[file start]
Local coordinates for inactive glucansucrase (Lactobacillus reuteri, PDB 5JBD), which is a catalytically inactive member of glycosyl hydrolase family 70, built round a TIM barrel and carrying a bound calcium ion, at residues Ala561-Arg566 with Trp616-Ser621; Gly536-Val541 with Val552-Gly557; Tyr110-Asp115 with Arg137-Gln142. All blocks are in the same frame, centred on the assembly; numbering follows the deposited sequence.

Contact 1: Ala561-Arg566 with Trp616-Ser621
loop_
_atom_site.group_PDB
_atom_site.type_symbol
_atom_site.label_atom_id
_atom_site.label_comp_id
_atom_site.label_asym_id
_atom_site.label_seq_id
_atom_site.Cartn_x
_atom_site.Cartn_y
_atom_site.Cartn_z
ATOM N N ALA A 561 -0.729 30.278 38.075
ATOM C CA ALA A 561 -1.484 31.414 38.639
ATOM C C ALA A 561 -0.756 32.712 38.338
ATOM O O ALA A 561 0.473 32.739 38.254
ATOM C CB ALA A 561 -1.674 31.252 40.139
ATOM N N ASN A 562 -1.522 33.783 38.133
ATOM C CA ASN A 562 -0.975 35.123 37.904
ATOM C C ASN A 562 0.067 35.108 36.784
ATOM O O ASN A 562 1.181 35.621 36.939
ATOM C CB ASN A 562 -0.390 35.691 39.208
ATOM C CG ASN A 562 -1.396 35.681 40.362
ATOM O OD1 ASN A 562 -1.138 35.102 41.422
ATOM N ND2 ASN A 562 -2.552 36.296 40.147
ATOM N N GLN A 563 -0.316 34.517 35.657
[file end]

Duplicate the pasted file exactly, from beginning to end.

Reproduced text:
Local coordinates for inactive glucansucrase (Lactobacillus reuteri, PDB 5JBD), which is a catalytically inactive member of glycosyl hydrolase family 70, built round a TIM barrel and carrying a bound calcium ion, at residues Ala561-Arg566 with Trp616-Ser621; Gly536-Val541 with Val552-Gly557; Tyr110-Asp115 with Arg137-Gln142. All blocks are in the same frame, centred on the assembly; numbering follows the deposited sequence.

Contact 1: Ala561-Arg566 with Trp616-Ser621
loop_
_atom_site.group_PDB
_atom_site.type_symbol
_atom_site.label_atom_id
_atom_site.label_comp_id
_atom_site.label_asym_id
_atom_site.label_seq_id
_atom_site.Cartn_x
_atom_site.Cartn_y
_atom_site.Cartn_z
ATOM N N ALA A 561 -0.729 30.278 38.075
ATOM C CA ALA A 561 -1.484 31.414 38.639
ATOM C C ALA A 561 -0.756 32.712 38.338
ATOM O O ALA A 561 0.473 32.739 38.254
ATOM C CB ALA A 561 -1.674 31.252 40.139
ATOM N N ASN A 562 -1.522 33.783 38.133
ATOM C CA ASN A 562 -0.975 35.123 37.904
ATOM C C ASN A 562 0.067 35.108 36.784
ATOM O O ASN A 562 1.181 35.621 36.939
ATOM C CB ASN A 562 -0.390 35.691 39.208
ATOM C CG ASN A 562 -1.396 35.681 40.362
ATOM O OD1 ASN A 562 -1.138 35.102 41.422
ATOM N ND2 ASN A 562 -2.552 36.296 40.147
ATOM N N GLN A 563 -0.316 34.517 35.657